“Our hearts are bleeding. We are mothers.”

Last week, Guardian lead writer Anne Perkins wondered about the discrepancy between media coverage of the South Korean ferry tragedy and the abduction of 200 girls from a girls’ school in Chibok, in Borno State, in northeastern Nigeria. She asked why there was so much coverage of the Korean children who died in a ferry accident and so little of the Nigerian schoolgirls.

The coverage of both stories was never directly about the children, since, in both instances, the children were gone. The coverage was necessarily about the parents. And here’s where the absence of coverage by major, but not all, news media of the Nigerian parents’, and especially women’s, response is so telling. The Guardian has covered the story fairly regularly. In the United States, after the initial abduction of 200 to as many as 273 girls, the major news outlets, print and broadcast, have devoted little to no space to the Nigerian parents. For example, The New York Times ran one piece, soon after the abduction, and since then has been pretty much silent.

But the women of Nigeria have been anything but silent.

Nasirullahi Fathi Society of Nigeria (NASFAT), an Islamic women’s group, staged a peaceful protest in Ilorin, the capital of Kwara State, in the eastern part of Nigeria. They marched to the State, where Ummuhani Abdulrahman, the leader of the Ilorin branch of NASFAT, explained that they were protesting the Nyanya Municipal Motor Park killings in Abuja and the schoolgirls’ abduction in the northeast. She then presented a letter to the governor to be transmitted to the President: “Our hearts are bleeding. We are mothers. We know what it takes to lose a pregnancy how much more a child. We want these children to be recovered because they are our futures. They are what we depend on as mothers.”

Across Nigeria, women are speaking as mothers, as sisters and aunts and daughters, as students and educators, as women who were once girls. They are marching, writing, singing, and uniting.

Today, women of Chibok, dressed in black, marched on the National Assembly, in Abuja. They marched to protest the violence that took their daughters and the violence that followed, the silence from government: “Our daughters were carried away by the insurgents like cows into the wilderness. If they are dead; we want to see their corpses. For the past two weeks that the incident occurred, nobody has talked to us; has the government thrown away the bath water with the baby? We have come here to express our dismay, probably if the government sees us like this; it may ginger them to do what they are supposed to do. We want government to rescue our daughters from their abductors.”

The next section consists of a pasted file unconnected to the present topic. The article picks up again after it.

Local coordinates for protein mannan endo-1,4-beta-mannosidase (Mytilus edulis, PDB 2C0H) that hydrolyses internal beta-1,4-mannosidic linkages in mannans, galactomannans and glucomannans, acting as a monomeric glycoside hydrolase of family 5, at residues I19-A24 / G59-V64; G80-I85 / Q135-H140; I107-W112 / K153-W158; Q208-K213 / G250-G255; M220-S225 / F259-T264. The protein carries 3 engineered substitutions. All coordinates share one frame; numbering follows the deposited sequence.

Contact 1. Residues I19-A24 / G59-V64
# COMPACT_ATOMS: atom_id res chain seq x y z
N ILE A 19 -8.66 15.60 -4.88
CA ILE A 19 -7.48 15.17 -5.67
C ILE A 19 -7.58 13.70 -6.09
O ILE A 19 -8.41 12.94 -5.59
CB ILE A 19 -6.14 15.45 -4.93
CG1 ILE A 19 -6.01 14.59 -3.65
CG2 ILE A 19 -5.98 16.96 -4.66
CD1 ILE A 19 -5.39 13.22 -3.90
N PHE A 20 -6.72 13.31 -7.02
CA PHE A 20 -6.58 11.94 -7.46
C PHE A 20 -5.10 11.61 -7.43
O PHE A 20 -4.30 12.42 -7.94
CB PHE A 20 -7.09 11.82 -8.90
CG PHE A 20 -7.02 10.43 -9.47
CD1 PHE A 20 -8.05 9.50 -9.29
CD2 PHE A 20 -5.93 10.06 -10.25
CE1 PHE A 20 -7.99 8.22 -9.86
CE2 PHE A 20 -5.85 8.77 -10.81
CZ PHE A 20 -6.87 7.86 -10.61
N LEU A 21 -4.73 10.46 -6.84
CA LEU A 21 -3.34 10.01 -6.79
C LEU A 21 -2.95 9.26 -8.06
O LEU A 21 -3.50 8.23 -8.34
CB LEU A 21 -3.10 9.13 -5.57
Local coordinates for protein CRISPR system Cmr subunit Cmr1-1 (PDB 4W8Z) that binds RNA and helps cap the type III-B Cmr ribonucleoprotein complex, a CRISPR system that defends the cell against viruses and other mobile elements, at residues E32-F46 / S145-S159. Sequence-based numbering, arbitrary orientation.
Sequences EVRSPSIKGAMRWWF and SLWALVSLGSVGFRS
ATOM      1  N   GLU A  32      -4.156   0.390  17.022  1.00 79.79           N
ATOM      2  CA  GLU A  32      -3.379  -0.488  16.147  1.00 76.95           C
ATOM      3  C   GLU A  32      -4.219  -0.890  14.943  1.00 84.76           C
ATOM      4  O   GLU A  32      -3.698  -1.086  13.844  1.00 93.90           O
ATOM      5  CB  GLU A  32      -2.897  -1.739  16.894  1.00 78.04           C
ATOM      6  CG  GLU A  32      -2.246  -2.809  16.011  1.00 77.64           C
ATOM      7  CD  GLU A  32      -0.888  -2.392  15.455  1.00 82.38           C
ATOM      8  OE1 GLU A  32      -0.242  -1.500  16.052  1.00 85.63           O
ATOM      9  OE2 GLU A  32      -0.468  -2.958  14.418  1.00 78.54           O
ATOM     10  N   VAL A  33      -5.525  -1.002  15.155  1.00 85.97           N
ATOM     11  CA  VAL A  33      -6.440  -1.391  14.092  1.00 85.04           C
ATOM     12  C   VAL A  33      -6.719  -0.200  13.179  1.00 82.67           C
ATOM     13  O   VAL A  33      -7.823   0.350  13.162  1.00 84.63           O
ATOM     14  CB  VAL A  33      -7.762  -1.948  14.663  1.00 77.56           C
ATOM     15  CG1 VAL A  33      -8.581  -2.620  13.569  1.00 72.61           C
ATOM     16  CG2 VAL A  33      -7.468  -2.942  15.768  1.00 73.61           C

There are plans for further actions:  there was a Million Woman March yesterday, in which women wore red; a Women United for Peace in Nigeria march today; other smaller actions and events across the country.

Across Nigeria, women are intensively mobilizing. Reading the American press, one is forced to ask, “Who cares?” Who cares about close to 300 Nigerian schoolgirls, abducted and now, according to one recent local report, ferried off to Chad or Cameroon, to be sold to the highest bidder? Who cares about hundreds of thousands of Nigerian women whose hearts are bleeding?

Further Reading

A power crisis

Andre De Ruyter, the former CEO of Eskom, has presented himself as a simple hero trying to save South Africa’s struggling power utility against corrupt forces. But this racially charged narrative is ultimately self-serving.

Cinematic universality

Fatou Cissé’s directorial debut meditates on the uncertain fate and importance of Malian cinema amidst the growing dismissiveness towards the humanities across the world.

The meanings of Heath Streak

Zimbabwean cricketing legend Heath Streak’s career mirrors many of the unresolved tensions of race and class in Zimbabwe. Yet few white Zimbabwean sporting figures are able to stir interest and conversation across the nation’s many divides.


After winning Italy’s Serie A with Napoli, Victor Osimhen has cemented his claim to being Africa’s biggest footballing icon. But is the trend of individual stardom good for sports and politics?

The magic man

Chris Blackwell’s long-awaited autobiography shows him as a romantic rogue; a risk taker whose life compass has been an open mind and gift to hear and see slightly into the future.

How to think about colonialism

Contemporary approaches to the legacy of colonialism tend to narrowly emphasize political agency as the solution to Africa’s problems. But agency is configured through historically particular relations of which we are not sole authors.

More than just a flag

South Africa’s apartheid flag has been declared hate speech by a top court. But while courts are important and their judgments matter, racism is a long and internationally entrenched social phenomenon that cannot be undone via judicial processes.

Resistance is a continuous endeavor

For more than 75 years, Palestinians have organized for a liberated future. Today, as resistance against Israeli apartheid intensifies, unity and revolutionary optimism has become the main infrastructure of struggle.

Paradise forgotten

While there is much to mourn about the passing of legendary American singer and actor Harry Belafonte, we should hold a place for his bold statement-album against apartheid South Africa.